Cats throughout history

There is an estimated population of 10.9 million pet cats in the UK, with 26% of UK adults sharing their home with a feline companion. 

26th February 2021

There is an estimated population of 10.9 million pet cats in the UK, with 26% of UK adults sharing their home with a feline companion. Cats weren’t always considered friends, though, their history among humans has been a journey of reverence, suspicion and admiration. It has been a very interesting millennium for cats so, where did it all begin, when did it all go wrong and how did they become one of today’s most popular pets?

Ancient Egypt


Cats might be some of the most iconic animals in ancient Egyptian art and culture, with many gods worshipped in the form of felines. They were truly treasured creatures and it was illegal to export cats to other countries, with their government and armies often engaging in the return of stolen or smuggled felines while killing a cat was punishable by death. So, why was one of today’s most popular pets worshipped by the people of Ancient Egypt?

Well, they were literally life-saving companions to the people of ancient Egypt as they preyed on the mice, rats and snakes which threatened the grain stores. The grateful humans are believed to have left food out to persuade the cats to stay near or visit them regularly.

The cats benefited, too, as they were supplied with food while staying close to such settlements helped protect them from larger predators.

They worshipped a Cat Goddess, often represented as half feline, half woman, whom they called Bastet.

The people of Egypt were also said to attribute specific attitudes to different gods and goddesses based on the natural behaviours of cats.

Over time, the images of certain gods became a lot softer as Egyptians began regarding their cats more than protectors of the home. They were now seen as important members of their families, treated with respect and dignity. So much so, it’s said that when a cat died, members of the household would shave off their eyebrows as a sign of respect and would mourn until they grew back.

People were so devoted to their cats, that they’re purportedly to blame for the fall of Egypt. The forces of Egypt surrendered the city of Pelusium to the soldiers of Persia as their enemies had Bastet, goddess of war and fertility, painted on his soldiers’ shields and they may have even held cats in their arms.

They had also collected a range of animals including dogs, sheep, cats and ibises (a type of bird) that would act as a barrier between the front line of invading forces and the reluctant defending soldiers.

It’s said that after the city was lost, Cambyses, the Persian King, rode through the city and hurled cats towards the defeated Egyptians.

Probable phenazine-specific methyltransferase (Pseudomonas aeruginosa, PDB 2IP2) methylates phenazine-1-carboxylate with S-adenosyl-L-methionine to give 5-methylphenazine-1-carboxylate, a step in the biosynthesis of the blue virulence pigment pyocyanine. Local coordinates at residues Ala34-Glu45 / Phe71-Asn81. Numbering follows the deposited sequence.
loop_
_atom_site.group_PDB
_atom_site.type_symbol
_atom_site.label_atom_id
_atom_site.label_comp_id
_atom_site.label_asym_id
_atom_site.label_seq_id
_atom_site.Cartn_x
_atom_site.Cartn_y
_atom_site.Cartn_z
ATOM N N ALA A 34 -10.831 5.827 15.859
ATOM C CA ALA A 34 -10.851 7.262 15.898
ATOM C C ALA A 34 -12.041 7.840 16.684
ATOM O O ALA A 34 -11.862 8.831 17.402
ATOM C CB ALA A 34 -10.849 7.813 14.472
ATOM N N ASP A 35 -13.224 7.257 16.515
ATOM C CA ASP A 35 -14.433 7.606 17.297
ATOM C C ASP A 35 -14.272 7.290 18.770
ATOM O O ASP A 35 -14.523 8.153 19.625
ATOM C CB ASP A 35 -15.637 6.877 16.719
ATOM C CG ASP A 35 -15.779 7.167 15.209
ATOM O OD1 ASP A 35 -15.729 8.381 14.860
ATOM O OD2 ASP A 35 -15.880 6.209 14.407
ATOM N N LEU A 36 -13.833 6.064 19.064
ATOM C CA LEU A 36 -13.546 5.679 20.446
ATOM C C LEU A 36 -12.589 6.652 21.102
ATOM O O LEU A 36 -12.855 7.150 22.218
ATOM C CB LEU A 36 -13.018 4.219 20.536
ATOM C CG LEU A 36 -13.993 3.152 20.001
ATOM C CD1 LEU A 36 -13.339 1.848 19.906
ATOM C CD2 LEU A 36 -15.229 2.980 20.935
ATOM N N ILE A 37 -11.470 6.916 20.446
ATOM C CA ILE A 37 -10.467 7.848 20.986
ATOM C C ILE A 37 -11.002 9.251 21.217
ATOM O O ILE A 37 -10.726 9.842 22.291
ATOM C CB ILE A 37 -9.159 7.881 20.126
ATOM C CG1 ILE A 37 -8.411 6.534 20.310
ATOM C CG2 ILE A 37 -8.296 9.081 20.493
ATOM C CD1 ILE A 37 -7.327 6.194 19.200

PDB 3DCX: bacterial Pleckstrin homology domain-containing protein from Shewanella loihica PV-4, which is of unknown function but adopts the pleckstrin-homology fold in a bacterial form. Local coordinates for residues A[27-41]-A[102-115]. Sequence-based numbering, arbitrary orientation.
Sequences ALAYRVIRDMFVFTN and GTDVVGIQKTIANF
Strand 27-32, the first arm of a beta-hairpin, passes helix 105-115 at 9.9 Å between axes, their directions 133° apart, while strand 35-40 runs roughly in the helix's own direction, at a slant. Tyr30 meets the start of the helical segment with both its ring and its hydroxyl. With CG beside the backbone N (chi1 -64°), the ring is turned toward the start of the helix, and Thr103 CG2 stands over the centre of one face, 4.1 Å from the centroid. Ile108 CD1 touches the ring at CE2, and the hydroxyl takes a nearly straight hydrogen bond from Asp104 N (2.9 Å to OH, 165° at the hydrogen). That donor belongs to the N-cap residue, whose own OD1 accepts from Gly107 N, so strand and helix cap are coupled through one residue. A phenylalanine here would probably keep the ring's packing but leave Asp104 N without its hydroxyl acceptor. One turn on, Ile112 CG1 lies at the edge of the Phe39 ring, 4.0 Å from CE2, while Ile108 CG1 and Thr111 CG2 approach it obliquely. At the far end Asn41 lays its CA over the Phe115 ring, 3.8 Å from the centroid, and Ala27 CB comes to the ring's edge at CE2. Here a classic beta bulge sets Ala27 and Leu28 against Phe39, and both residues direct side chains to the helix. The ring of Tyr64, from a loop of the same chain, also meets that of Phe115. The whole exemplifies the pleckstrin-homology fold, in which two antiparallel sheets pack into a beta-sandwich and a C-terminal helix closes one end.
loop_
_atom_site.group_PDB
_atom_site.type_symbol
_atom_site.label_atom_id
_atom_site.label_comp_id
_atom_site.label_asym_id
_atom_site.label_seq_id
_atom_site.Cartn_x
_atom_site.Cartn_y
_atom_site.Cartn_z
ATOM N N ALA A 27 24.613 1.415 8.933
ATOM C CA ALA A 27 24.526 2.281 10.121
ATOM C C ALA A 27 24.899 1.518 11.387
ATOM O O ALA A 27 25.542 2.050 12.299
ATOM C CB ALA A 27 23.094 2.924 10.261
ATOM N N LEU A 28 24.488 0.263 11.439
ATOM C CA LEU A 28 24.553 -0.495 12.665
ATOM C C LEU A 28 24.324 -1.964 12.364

Middle Ages


Towards the late Middle Ages, our feline friends’ fates to a turn for the worse and were becoming oppressed as pagan rites were renewed following the Black Death. From here, it was then believed that they were daemons in disguise. Pope Innocent VIII even declared that “the cat was the devil’s favourite animal and idol of all witches.”

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This was bad news for cats as once the cat was associated with Satan they were regularly tortured, burned and killed for a variety of reasons. These included warding off bad luck, a sign of devotion to Christ, as well as a way to protest other religions.

Women could be accused of witchcraft just for owning a cat and were often believed to shapeshift into cats in order to kill babies and children. Black cats were especially feared and face struggles even today, as they are less likely to be adopted from animal rescues.

It wasn’t until 1648, after centuries of suffering and persecution, the future was finally looking up for felines across Europe. Louis XIV the king of France at the time prohibited the sacrificial burnings of cats.

It’s often argued that if greater numbers of cats had been around during the Black Plague, it’s likely that more people would have survived.

Modern World


Cats are now regarded as fantastic companions that provide countless emotional rewards to families of all different shapes and sizes. They are still used for their skills as hunters, often kept on farms to protect feed and even small animals from vermin.

According to PDSA’s Animal Welfare Report, 24% of UK adults have a cat, something that was punishable by death in the Middle Ages. Thank goodness that’s changed!

If you would like to find out more about cats though time, why not take a look at BBC History Extra.

 

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